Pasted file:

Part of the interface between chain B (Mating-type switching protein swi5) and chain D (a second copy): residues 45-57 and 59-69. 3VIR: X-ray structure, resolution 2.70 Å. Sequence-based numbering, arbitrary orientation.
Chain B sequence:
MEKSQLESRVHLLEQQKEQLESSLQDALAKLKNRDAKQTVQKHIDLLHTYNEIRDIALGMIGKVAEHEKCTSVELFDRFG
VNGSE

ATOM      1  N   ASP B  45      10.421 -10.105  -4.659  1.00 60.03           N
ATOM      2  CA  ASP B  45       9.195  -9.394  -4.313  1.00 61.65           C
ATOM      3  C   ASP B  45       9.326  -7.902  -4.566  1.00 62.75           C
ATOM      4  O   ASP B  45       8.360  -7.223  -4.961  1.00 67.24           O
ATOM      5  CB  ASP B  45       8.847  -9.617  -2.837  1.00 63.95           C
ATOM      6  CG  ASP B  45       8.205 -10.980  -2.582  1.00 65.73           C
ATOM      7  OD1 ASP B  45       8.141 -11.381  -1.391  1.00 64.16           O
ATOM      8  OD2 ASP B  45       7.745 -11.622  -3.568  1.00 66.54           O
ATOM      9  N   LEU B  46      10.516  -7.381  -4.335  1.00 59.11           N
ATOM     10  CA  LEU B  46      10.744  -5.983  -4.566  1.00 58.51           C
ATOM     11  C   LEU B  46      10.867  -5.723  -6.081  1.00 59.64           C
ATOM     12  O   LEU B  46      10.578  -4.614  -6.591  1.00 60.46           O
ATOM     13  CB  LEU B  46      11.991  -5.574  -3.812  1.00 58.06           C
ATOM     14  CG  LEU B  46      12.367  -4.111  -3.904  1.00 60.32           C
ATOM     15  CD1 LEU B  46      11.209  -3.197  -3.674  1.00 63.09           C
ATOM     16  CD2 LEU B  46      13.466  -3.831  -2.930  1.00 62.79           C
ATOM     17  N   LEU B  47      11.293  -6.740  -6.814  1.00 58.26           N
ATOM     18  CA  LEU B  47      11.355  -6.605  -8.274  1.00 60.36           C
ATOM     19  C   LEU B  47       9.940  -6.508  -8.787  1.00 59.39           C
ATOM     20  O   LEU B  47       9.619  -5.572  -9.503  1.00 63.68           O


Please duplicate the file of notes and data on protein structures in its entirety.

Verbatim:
Part of the interface between chain B (Mating-type switching protein swi5) and chain D (a second copy): residues 45-57 and 59-69. 3VIR: X-ray structure, resolution 2.70 Å. Sequence-based numbering, arbitrary orientation.
Chain B sequence:
MEKSQLESRVHLLEQQKEQLESSLQDALAKLKNRDAKQTVQKHIDLLHTYNEIRDIALGMIGKVAEHEKCTSVELFDRFG
VNGSE

ATOM      1  N   ASP B  45      10.421 -10.105  -4.659  1.00 60.03           N
ATOM      2  CA  ASP B  45       9.195  -9.394  -4.313  1.00 61.65           C
ATOM      3  C   ASP B  45       9.326  -7.902  -4.566  1.00 62.75           C
ATOM      4  O   ASP B  45       8.360  -7.223  -4.961  1.00 67.24           O
ATOM      5  CB  ASP B  45       8.847  -9.617  -2.837  1.00 63.95           C
ATOM      6  CG  ASP B  45       8.205 -10.980  -2.582  1.00 65.73           C
ATOM      7  OD1 ASP B  45       8.141 -11.381  -1.391  1.00 64.16           O
ATOM      8  OD2 ASP B  45       7.745 -11.622  -3.568  1.00 66.54           O
ATOM      9  N   LEU B  46      10.516  -7.381  -4.335  1.00 59.11           N
ATOM     10  CA  LEU B  46      10.744  -5.983  -4.566  1.00 58.51           C
ATOM     11  C   LEU B  46      10.867  -5.723  -6.081  1.00 59.64           C
ATOM     12  O   LEU B  46      10.578  -4.614  -6.591  1.00 60.46           O
ATOM     13  CB  LEU B  46      11.991  -5.574  -3.812  1.00 58.06           C
ATOM     14  CG  LEU B  46      12.367  -4.111  -3.904  1.00 60.32           C
ATOM     15  CD1 LEU B  46      11.209  -3.197  -3.674  1.00 63.09           C
ATOM     16  CD2 LEU B  46      13.466  -3.831  -2.930  1.00 62.79           C
ATOM     17  N   LEU B  47      11.293  -6.740  -6.814  1.00 58.26           N
ATOM     18  CA  LEU B  47      11.355  -6.605  -8.274  1.00 60.36           C
ATOM     19  C   LEU B  47       9.940  -6.508  -8.787  1.00 59.39           C
ATOM     20  O   LEU B  47       9.619  -5.572  -9.503  1.00 63.68           O